Social media is becoming an increasingly powerful tool of communication in the Arab world, as illustrated by its role in the ongoing anti-government protests in Tunesia and Egypt. In Morocco, social media is also becoming increasingly popular amongst young people.
Blogs, Facebook and YouTube are among the most popular tools for the youth of Morocco to express themselves, share information and to challenge the state censorship.
Moroccan blog awards
Maroc Blog Awards was held for the second time in January where more than 1000 blogs were entered in the competition for the more than 20 blog awards. In Casablanca I met jury member Nadia Lamlili, editor in chief of Economie&Enterprises. She explains that young Moroccans use blogs to talk about emotions, their personal stories and lifestyle. But now a new category of blogs emerge where the government and the king are being criticised.
One of the critics is Larbi El Halili with his blog larbi.org. He is one of the most popular Moroccan bloggers and the president of the blog award jury.
From his residence in France he writes about Morocco from a political perspective. In his latest blog post he states that for once Tunisia has taught Morocco a lesson, and not the other way around. He encourages the Moroccan leadership to increase freedom of expression and freedom of the press to prevent a chaotic situation.
Nadia Lamlili estimates there are 30,000 blogs in Morocco. She has of course her own blog as well where she writes about the state of the Maroccan press. Lately, she questions the increased use of anonymous sources in the media. Overall, she ssays that “there is more freedom of speech now on the internet”.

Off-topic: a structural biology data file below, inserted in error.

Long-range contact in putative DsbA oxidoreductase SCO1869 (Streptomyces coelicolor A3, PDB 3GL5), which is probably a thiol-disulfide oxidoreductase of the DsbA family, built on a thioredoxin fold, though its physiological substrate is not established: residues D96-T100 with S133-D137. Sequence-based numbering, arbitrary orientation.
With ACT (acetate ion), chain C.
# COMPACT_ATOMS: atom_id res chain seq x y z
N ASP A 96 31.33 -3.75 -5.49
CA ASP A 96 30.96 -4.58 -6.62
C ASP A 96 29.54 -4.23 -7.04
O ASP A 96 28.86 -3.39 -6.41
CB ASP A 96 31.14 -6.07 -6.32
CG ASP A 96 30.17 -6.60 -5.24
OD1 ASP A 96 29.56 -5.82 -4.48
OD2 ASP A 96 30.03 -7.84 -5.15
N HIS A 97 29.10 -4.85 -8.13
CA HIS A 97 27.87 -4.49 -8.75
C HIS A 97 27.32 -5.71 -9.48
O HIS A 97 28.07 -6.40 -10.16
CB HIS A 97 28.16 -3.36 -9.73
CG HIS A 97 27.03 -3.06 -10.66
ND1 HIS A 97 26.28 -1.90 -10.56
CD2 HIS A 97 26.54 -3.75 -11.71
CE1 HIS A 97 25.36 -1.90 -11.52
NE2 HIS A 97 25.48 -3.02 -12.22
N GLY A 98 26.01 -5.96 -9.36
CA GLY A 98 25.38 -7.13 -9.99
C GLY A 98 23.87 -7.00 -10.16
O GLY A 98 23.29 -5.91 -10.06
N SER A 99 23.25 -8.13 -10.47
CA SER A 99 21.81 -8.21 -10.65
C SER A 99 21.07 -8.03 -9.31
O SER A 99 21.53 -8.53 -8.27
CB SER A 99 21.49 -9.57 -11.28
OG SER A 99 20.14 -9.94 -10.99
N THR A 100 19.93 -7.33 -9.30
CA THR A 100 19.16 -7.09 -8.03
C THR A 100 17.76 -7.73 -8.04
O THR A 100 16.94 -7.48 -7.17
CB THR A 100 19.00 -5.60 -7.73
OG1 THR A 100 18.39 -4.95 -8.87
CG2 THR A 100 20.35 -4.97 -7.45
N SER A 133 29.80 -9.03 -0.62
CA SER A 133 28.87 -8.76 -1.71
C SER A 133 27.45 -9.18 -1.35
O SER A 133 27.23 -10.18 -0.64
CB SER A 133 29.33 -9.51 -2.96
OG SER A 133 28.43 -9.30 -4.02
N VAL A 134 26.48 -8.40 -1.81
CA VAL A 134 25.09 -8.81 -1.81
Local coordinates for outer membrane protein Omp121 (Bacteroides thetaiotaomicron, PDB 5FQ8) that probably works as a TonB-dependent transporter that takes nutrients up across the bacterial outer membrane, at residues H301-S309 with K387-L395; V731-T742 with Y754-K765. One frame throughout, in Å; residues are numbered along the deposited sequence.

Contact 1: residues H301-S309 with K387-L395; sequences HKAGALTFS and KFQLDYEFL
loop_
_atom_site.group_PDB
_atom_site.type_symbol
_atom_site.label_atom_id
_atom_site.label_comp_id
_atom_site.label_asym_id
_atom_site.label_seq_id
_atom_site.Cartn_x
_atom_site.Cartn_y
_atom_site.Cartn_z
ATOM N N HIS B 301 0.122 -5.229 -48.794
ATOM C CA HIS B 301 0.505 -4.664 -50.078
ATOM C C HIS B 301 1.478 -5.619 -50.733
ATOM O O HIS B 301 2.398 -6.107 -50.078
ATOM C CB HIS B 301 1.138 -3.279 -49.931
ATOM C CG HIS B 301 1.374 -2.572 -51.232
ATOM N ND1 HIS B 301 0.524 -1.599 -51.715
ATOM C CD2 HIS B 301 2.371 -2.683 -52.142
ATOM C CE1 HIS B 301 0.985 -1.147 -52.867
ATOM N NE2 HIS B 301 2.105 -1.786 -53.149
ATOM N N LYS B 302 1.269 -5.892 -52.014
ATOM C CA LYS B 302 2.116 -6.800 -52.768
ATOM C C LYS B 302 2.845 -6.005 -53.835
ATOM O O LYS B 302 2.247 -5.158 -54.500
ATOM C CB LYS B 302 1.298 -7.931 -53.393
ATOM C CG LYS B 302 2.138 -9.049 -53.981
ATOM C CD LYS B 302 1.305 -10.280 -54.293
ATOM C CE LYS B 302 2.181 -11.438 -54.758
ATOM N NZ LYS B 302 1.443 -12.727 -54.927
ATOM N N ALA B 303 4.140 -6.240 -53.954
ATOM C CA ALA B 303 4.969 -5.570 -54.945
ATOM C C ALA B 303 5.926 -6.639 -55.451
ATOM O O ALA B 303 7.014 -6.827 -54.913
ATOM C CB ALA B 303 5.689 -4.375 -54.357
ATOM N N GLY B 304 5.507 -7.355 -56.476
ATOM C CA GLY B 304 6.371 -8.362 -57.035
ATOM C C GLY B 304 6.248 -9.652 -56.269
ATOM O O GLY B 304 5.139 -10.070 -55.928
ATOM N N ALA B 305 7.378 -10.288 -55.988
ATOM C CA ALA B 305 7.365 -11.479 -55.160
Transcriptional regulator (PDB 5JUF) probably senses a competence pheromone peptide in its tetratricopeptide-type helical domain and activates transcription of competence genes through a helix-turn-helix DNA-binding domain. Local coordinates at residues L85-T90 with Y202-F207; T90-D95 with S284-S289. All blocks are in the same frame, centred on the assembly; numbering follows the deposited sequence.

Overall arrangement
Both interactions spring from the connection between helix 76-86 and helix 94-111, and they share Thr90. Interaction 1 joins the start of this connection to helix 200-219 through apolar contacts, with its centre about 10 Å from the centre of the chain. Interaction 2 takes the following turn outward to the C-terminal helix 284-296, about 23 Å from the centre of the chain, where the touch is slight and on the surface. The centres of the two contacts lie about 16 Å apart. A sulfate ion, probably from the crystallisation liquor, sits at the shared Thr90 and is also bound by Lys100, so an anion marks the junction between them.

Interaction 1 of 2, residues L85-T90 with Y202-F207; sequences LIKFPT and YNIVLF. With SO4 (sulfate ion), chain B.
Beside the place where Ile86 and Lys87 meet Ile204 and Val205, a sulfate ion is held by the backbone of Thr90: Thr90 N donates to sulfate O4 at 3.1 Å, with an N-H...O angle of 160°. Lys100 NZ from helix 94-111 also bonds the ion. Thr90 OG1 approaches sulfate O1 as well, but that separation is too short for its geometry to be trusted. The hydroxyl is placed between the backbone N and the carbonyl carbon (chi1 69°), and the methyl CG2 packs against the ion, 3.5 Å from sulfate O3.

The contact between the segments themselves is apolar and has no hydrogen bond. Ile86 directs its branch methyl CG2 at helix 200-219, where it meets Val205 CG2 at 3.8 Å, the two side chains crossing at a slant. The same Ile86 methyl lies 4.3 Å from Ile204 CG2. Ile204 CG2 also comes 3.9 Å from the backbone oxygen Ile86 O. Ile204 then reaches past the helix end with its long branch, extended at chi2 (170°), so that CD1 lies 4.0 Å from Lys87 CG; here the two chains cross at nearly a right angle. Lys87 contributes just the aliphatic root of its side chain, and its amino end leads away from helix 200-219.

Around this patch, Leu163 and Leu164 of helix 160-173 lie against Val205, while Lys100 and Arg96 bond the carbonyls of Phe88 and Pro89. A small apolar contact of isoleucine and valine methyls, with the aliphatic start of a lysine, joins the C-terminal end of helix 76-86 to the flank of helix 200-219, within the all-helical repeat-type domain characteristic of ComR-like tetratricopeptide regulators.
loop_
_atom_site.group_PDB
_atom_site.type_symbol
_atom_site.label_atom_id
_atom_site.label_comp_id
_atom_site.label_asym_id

Facebook has become the most popular social network for young Moroccans. According to Facebook’s information for advertisers, there are 2.7 million Facebook profiles in Morocco, of which one million are women. Almost 2.5 million are 30 years of age or younger, so Facebook is predominantly a networking tool of the youth.
This number is not accurate, as people may have multiple accounts, and some may not be truthful about their location, sex or age on their account. But it is a good indicator of the fact that young Moroccans turn to social media for social purposes and to get information.
One subject is led out of the general conversation on Facebook, and that is criticism of the king. In 2008 the Moroccan engineer Fouad Mourtada created a fake Facebook profile for the King’s brother. It was meant as a joke, but it cost him a three year jail sentence. After 42 days in prison he was pardoned by the king. On Wikipedia, there are more examples of internet censorship in Morocco, targeted at bloggers, Google Earth and YouTube.
Even the king himself has a fan page on Facebook with almost 33,000 fans. His wall is filled with admiring updates in Arabic and French. There are also pictures of the king with his family. He uses the page to inform his fans about his take on Morocco. On 26 January 2011 he stated that the two biggest problems the country faces are illiteracy and corruption. The Minister of Youth and Sports also has a public Facebook page.
This article was originally posted on i-m-s.dk (International Media Support). I travelled to Morocco as part of IMS’ Twinning Programme which partners media professionals in Denmark and the Arab world to exchange knowledge and experience.
See also my article Morocco for women – is it getting better? at i-m-s.dk.